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Excel Pharmacy Services, LLC v. Liberty Mutual Insurance Co.

United States District Court, E.D. Pennsylvania

July 17, 2019

EXCEL PHARMACY SERVICES, LLC, Individually and on behalf of all others similarly situated Plaintiff,
v.
LIBERTY MUTUAL INSURANCE COMPANY, et al. Defendant.

          MEMORANDUM OPINION

          RUFE, J.

         Plaintiff Excel Pharmacy Services, LLC (“Excel”), acting on behalf of a proposed class, filed this action in the Philadelphia Court of Common Pleas against Defendants Liberty Mutual Insurance Company and related entities (collectively “Liberty Mutual”). Excel alleges that Defendants engaged in a systemic, years-long pattern of conduct in violation of the Pennsylvania Workers' Compensation Act (“WCA”)[1] and Unfair Insurance Practices Act (“UIPA”)[2] by refusing to reimburse Excel and the members of the class for prescribed pharmaceuticals dispensed to patients. Excel seeks a declaratory judgment that these actions violated the WCA and UIPA.

         Liberty Mutual removed the action to this Court. Excel now moves to remand the case, arguing that this Court lacks subject matter jurisdiction over this case because: (1) the amount in controversy cannot be established, and (2) even if an amount in controversy can be established, the Court should exercise its discretion and decline to hear the case. For the following reasons, the Court will deny the motion to remand and retain jurisdiction.

         I. LEGAL STANDARD

         28 U.S.C. § 1441(a) allows a defendant to remove “any civil action brought in a State court of which the district courts of the United States have original jurisdiction.”[3] The defendant seeking removal must file a notice of removal with the district court within 30 days of service of the complaint.[4] Under the Class Action Fairness Act (“CAFA”), a proposed class action “may be removed by any defendant without the consent of all defendants” and “without regard to whether any defendant is a citizen of the state in which the action is brought.”[5] The federal court has jurisdiction over such cases when the amount in controversy exceeds five million dollars excluding interest and costs, any member of the class of plaintiffs is a citizen of a different state from any defendant, and there are at least 100 members of the class.[6] For purposes of the CAFA jurisdictional threshold, “the claims of the individual class members shall be aggregated.”[7]

         “The defendants bear the burden of establishing removal jurisdiction and compliance with all pertinent procedural requirements.”[8] “Because federal courts are courts of limited jurisdiction, the federal removal statutes are to be strictly construed.”[9] “[A]ll doubts should be resolved in favor of remand.”[10] Once a defendant has removed an action, 28 U.S.C. § 1447 authorizes a plaintiff to seek remand to state court. “A district court can remand a case for lack of subject matter jurisdiction or for a defect in the removal procedure.”[11] A motion for remand premised on lack of subject matter jurisdiction can be made at any time before final judgment.[12]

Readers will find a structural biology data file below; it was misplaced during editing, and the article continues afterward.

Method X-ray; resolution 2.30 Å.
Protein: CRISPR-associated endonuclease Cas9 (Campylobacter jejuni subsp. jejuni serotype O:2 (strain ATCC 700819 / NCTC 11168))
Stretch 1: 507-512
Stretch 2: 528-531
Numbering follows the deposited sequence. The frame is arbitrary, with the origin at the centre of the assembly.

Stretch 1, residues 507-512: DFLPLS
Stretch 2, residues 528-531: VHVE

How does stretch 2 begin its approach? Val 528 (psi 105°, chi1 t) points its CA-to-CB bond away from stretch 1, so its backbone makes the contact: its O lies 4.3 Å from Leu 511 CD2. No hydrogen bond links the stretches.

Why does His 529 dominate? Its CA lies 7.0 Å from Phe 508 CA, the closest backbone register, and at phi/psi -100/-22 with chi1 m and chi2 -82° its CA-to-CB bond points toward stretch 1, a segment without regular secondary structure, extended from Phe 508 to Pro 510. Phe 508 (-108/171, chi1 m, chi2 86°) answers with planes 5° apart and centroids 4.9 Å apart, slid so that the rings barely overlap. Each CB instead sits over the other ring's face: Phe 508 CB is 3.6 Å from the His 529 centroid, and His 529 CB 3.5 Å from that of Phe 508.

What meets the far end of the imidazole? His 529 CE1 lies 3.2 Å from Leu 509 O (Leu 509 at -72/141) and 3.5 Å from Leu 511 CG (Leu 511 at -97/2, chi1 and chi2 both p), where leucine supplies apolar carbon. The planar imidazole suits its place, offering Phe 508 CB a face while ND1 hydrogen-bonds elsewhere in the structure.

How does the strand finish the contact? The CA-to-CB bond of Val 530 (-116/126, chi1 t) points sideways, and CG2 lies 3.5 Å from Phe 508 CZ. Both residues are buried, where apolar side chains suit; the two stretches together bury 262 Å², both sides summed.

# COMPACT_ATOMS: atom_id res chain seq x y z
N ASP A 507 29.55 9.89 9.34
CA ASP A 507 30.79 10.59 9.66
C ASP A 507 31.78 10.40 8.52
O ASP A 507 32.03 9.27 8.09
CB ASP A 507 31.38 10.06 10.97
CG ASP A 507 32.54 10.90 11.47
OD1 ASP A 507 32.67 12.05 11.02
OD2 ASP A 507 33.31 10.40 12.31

II. DISCUSSION

         A. Amount in Controversy

         The parties disagree as to the applicable standard for determining the amount in controversy. Excel relies on the decision in Dart Cherokee Basin Operating Co. LLC v. Owens, in which the Supreme Court held that when a defendant invokes federal jurisdiction and the plaintiff challenges the amount in controversy, “both sides submit proof and the court decides by a preponderance of the evidence, whether the amount in controversy requirement has been satisfied.”[13] Liberty Mutual, citing the Third Circuit's decision in Frederico v. Home Depot, argues that Excel must show, to a legal certainty, that it cannot recover the requisite amount in controversy because the relevant facts for establishing the amount in controversy are not in dispute, such as where the defendant relies on the facts alleged in the plaintiff's complaint to establish the amount in controversy.[14] Here, Excel does not dispute that millions of dollars are at stake, but argues that it seeks no monetary relief, only a declaratory judgment.[15]